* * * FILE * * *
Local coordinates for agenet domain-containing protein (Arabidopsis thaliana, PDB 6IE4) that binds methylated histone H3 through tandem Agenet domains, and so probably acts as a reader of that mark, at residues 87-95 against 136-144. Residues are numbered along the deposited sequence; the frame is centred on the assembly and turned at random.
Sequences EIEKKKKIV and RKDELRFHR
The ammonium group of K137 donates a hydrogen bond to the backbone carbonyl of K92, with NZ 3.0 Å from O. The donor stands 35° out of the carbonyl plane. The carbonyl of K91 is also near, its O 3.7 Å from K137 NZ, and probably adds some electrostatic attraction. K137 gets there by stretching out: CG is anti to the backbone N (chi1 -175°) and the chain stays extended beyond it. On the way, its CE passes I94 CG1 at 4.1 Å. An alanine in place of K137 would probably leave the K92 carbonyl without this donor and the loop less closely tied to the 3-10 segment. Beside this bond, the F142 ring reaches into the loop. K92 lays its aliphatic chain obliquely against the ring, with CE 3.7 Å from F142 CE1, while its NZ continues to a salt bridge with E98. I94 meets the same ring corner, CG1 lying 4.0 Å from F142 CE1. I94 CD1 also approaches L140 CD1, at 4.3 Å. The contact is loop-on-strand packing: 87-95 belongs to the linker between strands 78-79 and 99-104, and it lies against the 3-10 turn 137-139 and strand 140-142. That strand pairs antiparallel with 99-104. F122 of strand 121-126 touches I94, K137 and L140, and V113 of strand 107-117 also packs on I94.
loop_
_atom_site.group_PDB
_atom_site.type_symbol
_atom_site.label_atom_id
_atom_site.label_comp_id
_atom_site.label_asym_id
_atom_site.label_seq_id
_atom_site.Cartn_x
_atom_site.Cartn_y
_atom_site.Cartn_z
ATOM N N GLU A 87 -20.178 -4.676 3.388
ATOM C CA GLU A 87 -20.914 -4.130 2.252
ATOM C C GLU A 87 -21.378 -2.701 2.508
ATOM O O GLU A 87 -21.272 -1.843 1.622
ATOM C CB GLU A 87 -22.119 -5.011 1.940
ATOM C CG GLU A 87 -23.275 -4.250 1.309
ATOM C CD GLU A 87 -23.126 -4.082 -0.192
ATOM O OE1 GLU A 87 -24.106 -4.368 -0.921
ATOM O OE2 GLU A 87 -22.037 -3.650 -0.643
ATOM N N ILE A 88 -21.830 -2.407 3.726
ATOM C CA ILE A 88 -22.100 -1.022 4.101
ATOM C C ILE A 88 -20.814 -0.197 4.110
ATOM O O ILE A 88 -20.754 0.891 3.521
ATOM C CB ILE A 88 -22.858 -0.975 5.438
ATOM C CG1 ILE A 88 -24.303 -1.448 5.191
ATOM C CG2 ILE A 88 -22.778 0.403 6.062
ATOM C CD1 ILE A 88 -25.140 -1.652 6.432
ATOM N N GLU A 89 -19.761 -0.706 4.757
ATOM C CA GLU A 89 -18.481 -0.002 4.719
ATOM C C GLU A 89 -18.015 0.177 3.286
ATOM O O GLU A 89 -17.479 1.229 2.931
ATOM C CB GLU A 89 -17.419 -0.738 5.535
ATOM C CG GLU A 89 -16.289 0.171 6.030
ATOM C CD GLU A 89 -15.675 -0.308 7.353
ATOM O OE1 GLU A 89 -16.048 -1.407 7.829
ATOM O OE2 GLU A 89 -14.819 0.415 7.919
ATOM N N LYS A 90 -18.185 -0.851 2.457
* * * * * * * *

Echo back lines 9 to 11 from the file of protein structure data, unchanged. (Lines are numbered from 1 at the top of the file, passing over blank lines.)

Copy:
_atom_site.label_asym_id
_atom_site.label_seq_id
_atom_site.Cartn_x